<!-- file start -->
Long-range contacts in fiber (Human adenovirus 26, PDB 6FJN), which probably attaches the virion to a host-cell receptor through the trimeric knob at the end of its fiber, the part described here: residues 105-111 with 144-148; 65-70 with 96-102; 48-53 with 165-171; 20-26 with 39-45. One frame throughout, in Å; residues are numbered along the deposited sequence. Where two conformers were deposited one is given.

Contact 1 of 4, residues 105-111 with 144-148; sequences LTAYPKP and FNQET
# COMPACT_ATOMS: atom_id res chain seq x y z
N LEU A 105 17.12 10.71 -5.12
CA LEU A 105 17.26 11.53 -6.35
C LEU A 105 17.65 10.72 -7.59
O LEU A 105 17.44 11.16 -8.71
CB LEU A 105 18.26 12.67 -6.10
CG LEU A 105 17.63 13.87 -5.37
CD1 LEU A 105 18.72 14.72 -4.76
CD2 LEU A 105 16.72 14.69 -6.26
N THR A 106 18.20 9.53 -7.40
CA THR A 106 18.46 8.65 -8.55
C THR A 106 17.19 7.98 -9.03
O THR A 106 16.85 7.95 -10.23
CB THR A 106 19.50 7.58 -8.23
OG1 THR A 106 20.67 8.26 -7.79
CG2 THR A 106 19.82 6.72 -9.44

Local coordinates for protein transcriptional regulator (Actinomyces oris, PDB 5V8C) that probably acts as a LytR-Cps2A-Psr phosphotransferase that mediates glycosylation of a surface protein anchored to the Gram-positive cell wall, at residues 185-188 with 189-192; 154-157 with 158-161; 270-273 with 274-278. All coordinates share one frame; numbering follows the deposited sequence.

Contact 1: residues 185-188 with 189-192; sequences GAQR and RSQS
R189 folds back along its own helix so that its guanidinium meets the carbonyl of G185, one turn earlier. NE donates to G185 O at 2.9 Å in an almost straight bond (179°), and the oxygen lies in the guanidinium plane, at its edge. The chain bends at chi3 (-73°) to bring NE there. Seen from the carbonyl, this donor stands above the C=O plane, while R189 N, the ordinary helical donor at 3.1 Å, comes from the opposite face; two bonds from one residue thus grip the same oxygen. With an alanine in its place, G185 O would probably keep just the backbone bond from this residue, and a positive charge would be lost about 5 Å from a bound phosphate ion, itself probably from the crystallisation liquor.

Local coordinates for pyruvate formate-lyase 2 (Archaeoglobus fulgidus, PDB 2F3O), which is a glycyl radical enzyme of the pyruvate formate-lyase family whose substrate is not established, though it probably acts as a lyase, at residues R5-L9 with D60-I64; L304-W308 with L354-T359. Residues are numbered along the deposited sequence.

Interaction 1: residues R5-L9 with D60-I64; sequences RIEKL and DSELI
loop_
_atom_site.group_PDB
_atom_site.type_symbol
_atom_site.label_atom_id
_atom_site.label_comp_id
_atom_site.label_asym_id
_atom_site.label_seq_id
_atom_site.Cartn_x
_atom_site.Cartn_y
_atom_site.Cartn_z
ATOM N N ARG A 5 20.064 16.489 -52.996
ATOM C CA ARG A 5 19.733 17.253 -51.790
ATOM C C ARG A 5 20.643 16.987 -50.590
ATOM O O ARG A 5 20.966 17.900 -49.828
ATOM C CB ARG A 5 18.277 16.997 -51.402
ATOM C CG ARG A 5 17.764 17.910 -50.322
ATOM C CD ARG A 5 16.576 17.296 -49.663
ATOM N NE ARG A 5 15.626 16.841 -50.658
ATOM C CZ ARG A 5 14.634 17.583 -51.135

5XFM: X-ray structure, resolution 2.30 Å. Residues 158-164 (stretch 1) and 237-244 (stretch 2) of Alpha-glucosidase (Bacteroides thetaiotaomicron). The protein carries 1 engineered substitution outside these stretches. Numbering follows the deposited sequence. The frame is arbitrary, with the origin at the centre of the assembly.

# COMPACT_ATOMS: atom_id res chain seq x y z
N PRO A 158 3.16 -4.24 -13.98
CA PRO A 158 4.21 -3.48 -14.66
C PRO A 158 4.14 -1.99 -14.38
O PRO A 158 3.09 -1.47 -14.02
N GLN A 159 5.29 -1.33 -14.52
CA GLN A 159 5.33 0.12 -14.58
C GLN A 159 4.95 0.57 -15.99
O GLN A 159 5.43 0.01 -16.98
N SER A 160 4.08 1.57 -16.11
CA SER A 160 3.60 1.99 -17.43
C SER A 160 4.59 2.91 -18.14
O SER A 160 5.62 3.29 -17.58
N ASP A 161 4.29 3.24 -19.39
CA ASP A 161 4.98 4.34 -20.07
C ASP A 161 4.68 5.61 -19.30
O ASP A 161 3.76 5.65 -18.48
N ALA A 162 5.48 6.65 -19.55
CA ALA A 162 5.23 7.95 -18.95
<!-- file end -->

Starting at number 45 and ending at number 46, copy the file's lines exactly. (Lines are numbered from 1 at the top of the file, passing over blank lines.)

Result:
N PRO A 158 3.16 -4.24 -13.98
CA PRO A 158 4.21 -3.48 -14.66